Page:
Many regions are also experiencing more extreme rain — and ensuing floods — including the Midwest, Northeast, Southeast and Southern Great Plains, which includes Texas and Oklahoma. The most extreme example is Hurricane Harvey, which dumped 60 inches of rain on parts of southeast Texas in 2017 and flooded an enormous region from Houston up to the Louisiana border.

Larry Hickman stands in floodwaters caused by Hurricane Florence in September in Bucksport, S.C. Sean Rayford/Getty Images hide caption

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Sean Rayford/Getty Images

Larry Hickman stands in floodwaters caused by Hurricane Florence in September in Bucksport, S.C.

Sean Rayford/Getty Images

And the authors make clear that more extreme rainfall and flooding is widespread, going beyond major hurricanes. In the Midwest, runoff from heavy rains have depleted some cropland of nutrients. In the Northeast, towns are dealing with catastrophic flooding from summer thunderstorms.

"If you look at the whole U.S., the amount of precipitation overall may be less, but it's delivered in these very intense precipitation events," explains Brenda Ekwurzel, an author of the report and senior climate scientist at the Union of Concerned Scientists. "That's how you get a lot of flash flooding, especially after a wildfire."

In the Southwest, climate change is driving a particularly devious phenomenon: climate change is contributing to drought and flooding in the same place. Drought takes hold for months. When rain does fall, it's increasingly likely to come as an extreme rainstorm, which causes flash flooding and landslides. Scientists predict that dynamic will only get worse as climate change progresses.

The report's authors also focus multiple chapters on the health effects of climate change. In a section on air pollution, they write:

"Unless counteracting efforts to improve air quality are implemented, climate change will worsen existing air pollution levels. This worsened air pollution would increase the incidence of adverse respiratory and cardiovascular health effects, including premature death."

And as the climate warms, disease-carrying insects such as mosquitoes and ticks are also expected to expand their territory.

The authors warn that those who are most economically and physically vulnerable will continue to be most severely impacted by climate change, whether it's air pollution, disease, floods or fire disasters.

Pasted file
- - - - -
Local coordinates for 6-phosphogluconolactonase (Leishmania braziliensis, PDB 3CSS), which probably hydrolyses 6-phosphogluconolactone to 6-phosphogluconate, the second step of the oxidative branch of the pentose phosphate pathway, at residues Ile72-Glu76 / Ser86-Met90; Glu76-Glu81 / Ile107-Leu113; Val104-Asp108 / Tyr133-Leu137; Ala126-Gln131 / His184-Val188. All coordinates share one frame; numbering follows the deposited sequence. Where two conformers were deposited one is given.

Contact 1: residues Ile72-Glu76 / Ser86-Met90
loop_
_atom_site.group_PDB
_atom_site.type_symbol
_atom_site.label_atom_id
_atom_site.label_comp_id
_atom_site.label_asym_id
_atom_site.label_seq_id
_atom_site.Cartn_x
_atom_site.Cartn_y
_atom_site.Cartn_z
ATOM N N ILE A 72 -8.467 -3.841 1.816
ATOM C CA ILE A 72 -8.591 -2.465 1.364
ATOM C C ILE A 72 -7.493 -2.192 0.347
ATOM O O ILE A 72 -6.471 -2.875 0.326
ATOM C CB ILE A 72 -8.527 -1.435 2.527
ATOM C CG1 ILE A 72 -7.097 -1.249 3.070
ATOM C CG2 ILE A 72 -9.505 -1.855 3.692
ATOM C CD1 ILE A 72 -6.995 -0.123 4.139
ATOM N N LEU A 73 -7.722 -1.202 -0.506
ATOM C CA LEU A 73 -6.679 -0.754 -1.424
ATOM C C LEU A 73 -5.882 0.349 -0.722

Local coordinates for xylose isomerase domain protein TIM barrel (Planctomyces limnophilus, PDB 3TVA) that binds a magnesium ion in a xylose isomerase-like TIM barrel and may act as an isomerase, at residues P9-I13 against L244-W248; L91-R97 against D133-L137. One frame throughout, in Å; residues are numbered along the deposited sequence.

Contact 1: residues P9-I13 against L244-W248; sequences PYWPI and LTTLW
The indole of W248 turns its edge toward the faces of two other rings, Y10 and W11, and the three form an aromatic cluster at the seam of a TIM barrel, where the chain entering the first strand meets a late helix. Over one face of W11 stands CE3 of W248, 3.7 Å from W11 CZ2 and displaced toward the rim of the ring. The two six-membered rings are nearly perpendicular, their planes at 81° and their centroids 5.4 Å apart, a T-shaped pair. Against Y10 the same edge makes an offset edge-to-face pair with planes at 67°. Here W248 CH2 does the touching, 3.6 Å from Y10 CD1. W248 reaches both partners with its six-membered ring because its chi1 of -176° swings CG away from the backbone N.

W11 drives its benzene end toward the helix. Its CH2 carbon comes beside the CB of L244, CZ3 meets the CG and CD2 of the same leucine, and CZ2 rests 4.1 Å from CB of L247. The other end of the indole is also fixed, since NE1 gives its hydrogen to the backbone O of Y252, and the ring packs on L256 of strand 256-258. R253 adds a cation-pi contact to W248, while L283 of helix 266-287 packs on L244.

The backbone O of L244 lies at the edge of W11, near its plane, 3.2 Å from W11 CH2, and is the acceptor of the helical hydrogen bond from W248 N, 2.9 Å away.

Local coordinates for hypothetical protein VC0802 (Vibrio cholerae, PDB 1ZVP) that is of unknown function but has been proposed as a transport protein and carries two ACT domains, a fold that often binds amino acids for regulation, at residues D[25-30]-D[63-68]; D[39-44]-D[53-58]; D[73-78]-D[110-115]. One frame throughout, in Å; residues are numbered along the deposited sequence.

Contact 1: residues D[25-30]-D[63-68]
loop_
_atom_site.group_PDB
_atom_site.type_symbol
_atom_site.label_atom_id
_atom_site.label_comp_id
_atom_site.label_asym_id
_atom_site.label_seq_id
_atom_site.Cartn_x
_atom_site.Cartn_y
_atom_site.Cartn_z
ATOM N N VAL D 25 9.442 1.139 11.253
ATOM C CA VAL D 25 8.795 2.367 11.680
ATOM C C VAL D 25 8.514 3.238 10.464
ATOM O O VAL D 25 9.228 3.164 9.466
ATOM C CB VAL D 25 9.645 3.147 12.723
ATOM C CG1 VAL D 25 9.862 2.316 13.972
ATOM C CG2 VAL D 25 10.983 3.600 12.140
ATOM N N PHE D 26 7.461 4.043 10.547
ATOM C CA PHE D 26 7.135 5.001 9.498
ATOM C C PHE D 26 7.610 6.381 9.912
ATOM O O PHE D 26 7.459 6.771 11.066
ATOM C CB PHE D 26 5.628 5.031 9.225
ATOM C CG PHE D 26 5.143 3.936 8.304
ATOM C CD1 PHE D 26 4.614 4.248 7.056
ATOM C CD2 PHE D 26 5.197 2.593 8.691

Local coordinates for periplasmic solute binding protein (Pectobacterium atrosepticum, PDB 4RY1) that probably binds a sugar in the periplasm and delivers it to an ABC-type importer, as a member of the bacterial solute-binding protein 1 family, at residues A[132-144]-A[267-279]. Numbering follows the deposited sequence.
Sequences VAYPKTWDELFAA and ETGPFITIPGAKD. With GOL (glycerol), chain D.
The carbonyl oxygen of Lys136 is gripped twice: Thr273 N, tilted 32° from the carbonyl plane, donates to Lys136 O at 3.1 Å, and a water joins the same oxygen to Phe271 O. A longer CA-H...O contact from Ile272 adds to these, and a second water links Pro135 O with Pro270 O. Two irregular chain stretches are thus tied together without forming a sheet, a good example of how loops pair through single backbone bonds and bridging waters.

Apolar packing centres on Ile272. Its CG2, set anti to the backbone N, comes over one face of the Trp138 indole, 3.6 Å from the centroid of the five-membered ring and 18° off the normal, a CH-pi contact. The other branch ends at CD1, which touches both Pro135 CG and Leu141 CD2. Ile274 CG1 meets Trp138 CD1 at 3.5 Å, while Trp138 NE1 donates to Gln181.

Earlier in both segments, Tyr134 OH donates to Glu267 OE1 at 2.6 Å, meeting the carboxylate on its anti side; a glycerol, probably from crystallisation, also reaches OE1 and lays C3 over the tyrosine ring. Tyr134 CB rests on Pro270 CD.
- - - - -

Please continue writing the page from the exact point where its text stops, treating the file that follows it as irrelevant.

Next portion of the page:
Climate adaptation is already taking place at the local, state and regional level, the report says. It gives examples including water conservation, forest management, infrastructure updates and agricultural advances.

"The real leading edge of action in the United States, now, to deal with climate change is at the non-federal level," says Light, who also serves as a senior fellow at the World Resources Institute think tank. "It's states, it's cities, it's businesses."

But far more involvement is needed on all levels to change human behavior.

"Successful adaptation has been hindered by the assumption that climate conditions are and will be similar to those in the past," the authors write, arguing that acknowledging climate change, adapting to its effects and working to limit global warming, while expensive, will save money and lives in the long term.

Those findings are in stark contrast to policies put forward by the Trump administration, which include announcing that the U.S. intends to withdraw from the 2015 Paris climate agreement, which set international targets for reducing greenhouse gas emissions.

While the new report does not make policy recommendations, it is designed to be a scientific resource for leaders at all levels of government.

"We're putting a cost on inaction," explains Ekwurzel, referring to future global inaction to significantly reduce greenhouse gas emissions and adapt to the effects of climate change. "There's some really heavy duty news in here. I mean, we're talking billions of dollars as the cost of inaction each year. I think a lot of people in the U.S. will be surprised by that."